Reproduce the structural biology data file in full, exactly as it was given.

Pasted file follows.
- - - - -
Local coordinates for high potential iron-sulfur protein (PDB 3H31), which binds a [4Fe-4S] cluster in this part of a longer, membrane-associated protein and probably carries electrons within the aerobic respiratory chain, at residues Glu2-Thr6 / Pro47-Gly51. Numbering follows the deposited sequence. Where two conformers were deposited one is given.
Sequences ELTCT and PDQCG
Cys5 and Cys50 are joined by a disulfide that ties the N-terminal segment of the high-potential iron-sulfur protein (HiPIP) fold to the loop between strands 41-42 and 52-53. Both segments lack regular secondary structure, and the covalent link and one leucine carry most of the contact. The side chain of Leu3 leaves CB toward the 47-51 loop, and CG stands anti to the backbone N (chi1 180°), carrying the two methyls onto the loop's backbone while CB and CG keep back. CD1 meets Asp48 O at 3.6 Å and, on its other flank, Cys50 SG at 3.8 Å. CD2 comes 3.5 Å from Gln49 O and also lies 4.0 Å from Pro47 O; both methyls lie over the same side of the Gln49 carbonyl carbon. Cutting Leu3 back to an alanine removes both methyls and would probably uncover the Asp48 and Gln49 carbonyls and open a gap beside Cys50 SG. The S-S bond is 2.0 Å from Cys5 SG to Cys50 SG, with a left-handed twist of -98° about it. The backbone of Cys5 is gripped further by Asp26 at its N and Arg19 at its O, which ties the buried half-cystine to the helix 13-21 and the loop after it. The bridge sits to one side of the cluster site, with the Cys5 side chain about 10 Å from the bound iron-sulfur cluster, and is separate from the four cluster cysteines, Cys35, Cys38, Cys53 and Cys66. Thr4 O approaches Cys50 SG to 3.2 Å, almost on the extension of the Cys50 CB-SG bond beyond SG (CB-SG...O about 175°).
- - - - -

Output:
Local coordinates for high potential iron-sulfur protein (PDB 3H31), which binds a [4Fe-4S] cluster in this part of a longer, membrane-associated protein and probably carries electrons within the aerobic respiratory chain, at residues Glu2-Thr6 / Pro47-Gly51. Numbering follows the deposited sequence. Where two conformers were deposited one is given.
Sequences ELTCT and PDQCG
Cys5 and Cys50 are joined by a disulfide that ties the N-terminal segment of the high-potential iron-sulfur protein (HiPIP) fold to the loop between strands 41-42 and 52-53. Both segments lack regular secondary structure, and the covalent link and one leucine carry most of the contact. The side chain of Leu3 leaves CB toward the 47-51 loop, and CG stands anti to the backbone N (chi1 180°), carrying the two methyls onto the loop's backbone while CB and CG keep back. CD1 meets Asp48 O at 3.6 Å and, on its other flank, Cys50 SG at 3.8 Å. CD2 comes 3.5 Å from Gln49 O and also lies 4.0 Å from Pro47 O; both methyls lie over the same side of the Gln49 carbonyl carbon. Cutting Leu3 back to an alanine removes both methyls and would probably uncover the Asp48 and Gln49 carbonyls and open a gap beside Cys50 SG. The S-S bond is 2.0 Å from Cys5 SG to Cys50 SG, with a left-handed twist of -98° about it. The backbone of Cys5 is gripped further by Asp26 at its N and Arg19 at its O, which ties the buried half-cystine to the helix 13-21 and the loop after it. The bridge sits to one side of the cluster site, with the Cys5 side chain about 10 Å from the bound iron-sulfur cluster, and is separate from the four cluster cysteines, Cys35, Cys38, Cys53 and Cys66. Thr4 O approaches Cys50 SG to 3.2 Å, almost on the extension of the Cys50 CB-SG bond beyond SG (CB-SG...O about 175°).